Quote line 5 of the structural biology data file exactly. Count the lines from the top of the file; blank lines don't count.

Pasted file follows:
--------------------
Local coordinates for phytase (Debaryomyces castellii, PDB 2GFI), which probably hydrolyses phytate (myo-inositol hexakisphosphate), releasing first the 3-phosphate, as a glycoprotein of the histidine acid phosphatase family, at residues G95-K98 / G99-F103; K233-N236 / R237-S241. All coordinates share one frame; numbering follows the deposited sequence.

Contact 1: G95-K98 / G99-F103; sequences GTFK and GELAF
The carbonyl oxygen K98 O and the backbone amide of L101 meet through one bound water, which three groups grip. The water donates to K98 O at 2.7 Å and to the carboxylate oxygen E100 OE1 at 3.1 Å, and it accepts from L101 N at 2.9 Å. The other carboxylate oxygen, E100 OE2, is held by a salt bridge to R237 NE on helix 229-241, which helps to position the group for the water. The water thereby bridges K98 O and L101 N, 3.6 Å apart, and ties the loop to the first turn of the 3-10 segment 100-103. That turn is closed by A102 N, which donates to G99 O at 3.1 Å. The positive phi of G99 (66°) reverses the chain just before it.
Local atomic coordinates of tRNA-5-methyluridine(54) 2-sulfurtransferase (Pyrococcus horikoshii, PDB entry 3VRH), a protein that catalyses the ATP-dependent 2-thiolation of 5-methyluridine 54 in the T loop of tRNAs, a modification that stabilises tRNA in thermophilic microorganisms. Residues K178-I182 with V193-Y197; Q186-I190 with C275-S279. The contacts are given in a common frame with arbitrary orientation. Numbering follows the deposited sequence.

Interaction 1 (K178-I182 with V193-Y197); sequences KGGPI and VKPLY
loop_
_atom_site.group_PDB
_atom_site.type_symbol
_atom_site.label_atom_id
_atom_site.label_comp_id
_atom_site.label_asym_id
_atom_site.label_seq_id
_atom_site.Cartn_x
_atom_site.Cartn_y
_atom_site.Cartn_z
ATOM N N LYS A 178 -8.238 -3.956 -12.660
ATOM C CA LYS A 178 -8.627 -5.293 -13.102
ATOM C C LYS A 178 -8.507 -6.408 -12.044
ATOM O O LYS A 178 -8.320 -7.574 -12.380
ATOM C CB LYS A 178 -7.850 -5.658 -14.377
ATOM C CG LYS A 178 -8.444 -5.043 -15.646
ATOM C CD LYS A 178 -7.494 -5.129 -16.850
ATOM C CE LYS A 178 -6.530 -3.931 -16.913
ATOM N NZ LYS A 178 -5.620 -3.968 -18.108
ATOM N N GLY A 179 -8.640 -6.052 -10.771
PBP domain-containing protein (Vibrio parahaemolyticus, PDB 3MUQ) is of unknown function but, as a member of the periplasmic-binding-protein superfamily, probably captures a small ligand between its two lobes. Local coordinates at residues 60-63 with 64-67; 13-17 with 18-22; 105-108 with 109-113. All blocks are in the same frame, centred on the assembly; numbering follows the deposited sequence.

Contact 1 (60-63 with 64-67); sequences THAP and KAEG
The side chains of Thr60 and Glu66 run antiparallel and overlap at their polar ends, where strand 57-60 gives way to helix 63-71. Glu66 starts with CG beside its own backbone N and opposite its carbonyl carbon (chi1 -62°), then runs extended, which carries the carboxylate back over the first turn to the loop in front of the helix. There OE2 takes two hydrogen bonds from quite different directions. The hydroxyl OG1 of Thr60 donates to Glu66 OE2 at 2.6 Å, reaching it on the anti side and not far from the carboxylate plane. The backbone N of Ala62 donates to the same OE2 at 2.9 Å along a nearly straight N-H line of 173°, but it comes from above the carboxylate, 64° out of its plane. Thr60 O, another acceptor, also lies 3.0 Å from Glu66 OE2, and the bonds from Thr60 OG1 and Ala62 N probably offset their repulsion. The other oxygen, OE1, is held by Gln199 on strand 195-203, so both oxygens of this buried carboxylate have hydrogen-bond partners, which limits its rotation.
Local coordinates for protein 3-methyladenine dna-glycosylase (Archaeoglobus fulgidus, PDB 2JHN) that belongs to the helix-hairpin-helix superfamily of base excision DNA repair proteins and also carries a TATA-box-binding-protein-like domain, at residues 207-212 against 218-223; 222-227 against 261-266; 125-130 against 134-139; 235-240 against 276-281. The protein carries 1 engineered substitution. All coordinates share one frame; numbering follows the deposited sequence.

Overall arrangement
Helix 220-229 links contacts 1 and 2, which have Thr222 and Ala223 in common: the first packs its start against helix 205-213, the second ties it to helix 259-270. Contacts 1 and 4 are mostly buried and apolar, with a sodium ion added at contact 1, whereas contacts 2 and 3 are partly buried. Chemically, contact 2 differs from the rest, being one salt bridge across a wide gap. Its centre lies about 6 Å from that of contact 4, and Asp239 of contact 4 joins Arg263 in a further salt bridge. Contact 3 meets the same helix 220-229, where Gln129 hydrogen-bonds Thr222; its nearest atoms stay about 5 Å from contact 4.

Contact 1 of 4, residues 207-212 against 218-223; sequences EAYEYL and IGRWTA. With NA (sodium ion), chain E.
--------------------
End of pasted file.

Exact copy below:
Interaction 1 (K178-I182 with V193-Y197); sequences KGGPI and VKPLY